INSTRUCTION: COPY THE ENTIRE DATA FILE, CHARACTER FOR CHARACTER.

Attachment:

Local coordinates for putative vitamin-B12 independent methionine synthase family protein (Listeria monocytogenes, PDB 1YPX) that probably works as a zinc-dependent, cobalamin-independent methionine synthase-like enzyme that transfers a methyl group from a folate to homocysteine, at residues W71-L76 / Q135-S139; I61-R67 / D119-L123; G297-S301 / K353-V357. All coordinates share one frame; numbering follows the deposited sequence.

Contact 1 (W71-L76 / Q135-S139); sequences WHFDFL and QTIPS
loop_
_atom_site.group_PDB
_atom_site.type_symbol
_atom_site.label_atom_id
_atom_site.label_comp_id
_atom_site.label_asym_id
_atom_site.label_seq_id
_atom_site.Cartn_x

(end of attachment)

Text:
Local coordinates for putative vitamin-B12 independent methionine synthase family protein (Listeria monocytogenes, PDB 1YPX) that probably works as a zinc-dependent, cobalamin-independent methionine synthase-like enzyme that transfers a methyl group from a folate to homocysteine, at residues W71-L76 / Q135-S139; I61-R67 / D119-L123; G297-S301 / K353-V357. All coordinates share one frame; numbering follows the deposited sequence.

Contact 1 (W71-L76 / Q135-S139); sequences WHFDFL and QTIPS
loop_
_atom_site.group_PDB
_atom_site.type_symbol
_atom_site.label_atom_id
_atom_site.label_comp_id
_atom_site.label_asym_id
_atom_site.label_seq_id
_atom_site.Cartn_x